Those who would establish any other way to heaven than what the gospel of Christ reveals, will find themselves wretchedly mistaken. The apostle presses upon the Galatians a due sense of their guilt in forsaking the gospel way of justification; yet he reproves with tenderness, and represents them as drawn into it by the arts of some that troubled them. In reproving others, we should be faithful, and yet endeavour to restore them in the spirit of meekness. Some would set up the works of the law in the place of Christ's righteousness, and thus they corrupted Christianity. The apostle solemnly denounces, as accursed, every one who attempts to lay so false a foundation. All other gospels than that of the grace of Christ, whether more flattering to self-righteous pride, or more favourable to worldly lusts, are devices of Satan. And while we declare that to reject the moral law as a rule of life, tends to dishonour Christ, and destroy true religion, we must also declare, that all dependence for justification on good works, whether real or supposed, is as fatal to those who persist in it. While we are zealous for good works, let us be careful not to put them in the place of Christ's righteousness, and not to advance any thing which may betray others into so dreadful a delusion.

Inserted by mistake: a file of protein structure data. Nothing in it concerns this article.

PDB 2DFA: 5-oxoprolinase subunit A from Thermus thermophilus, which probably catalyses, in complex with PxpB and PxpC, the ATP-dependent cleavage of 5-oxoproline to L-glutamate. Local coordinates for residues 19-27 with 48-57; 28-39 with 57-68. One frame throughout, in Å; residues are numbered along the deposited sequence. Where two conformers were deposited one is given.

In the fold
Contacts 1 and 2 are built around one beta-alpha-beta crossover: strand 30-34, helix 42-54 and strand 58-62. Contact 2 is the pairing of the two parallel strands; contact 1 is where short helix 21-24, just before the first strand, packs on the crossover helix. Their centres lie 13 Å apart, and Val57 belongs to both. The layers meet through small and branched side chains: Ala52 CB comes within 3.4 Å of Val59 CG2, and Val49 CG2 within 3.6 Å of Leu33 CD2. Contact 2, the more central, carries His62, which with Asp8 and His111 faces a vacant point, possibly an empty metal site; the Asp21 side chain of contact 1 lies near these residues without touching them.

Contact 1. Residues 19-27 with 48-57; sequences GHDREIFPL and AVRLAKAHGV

In preaching the gospel, the apostle sought to bring persons to the obedience, not of men, but of God. But Paul would not attempt to alter the doctrine of Christ, either to gain their favour, or to avoid their fury. In so important a matter we must not fear the frowns of men, nor seek their favour, by using words of men's wisdom. Concerning the manner wherein he received the gospel, he had it by revelation from Heaven. He was not led to Christianity, as many are, merely by education.
St. Paul was wonderfully brought to the knowledge and faith of Christ. All who are savingly converted, are called by the grace of God; their conversion is wrought by his power and grace working in them. It will but little avail us to have Christ revealed to us, if he is not also revealed in us. He instantly prepared to obey, without hesitating as to his worldly interest, credit, ease, or life itself. And what matter of thanksgiving and joy is it to the churches of Christ, when they hear of such instances to the praise of the glory of his grace, whether they have ever seen them or not! They glorify God for his power and mercy in saving such persons, and for all the service to his people and cause that is done, and may be further expected from them.
From the "Concise Commentary on the Bible" by Matthew Henry.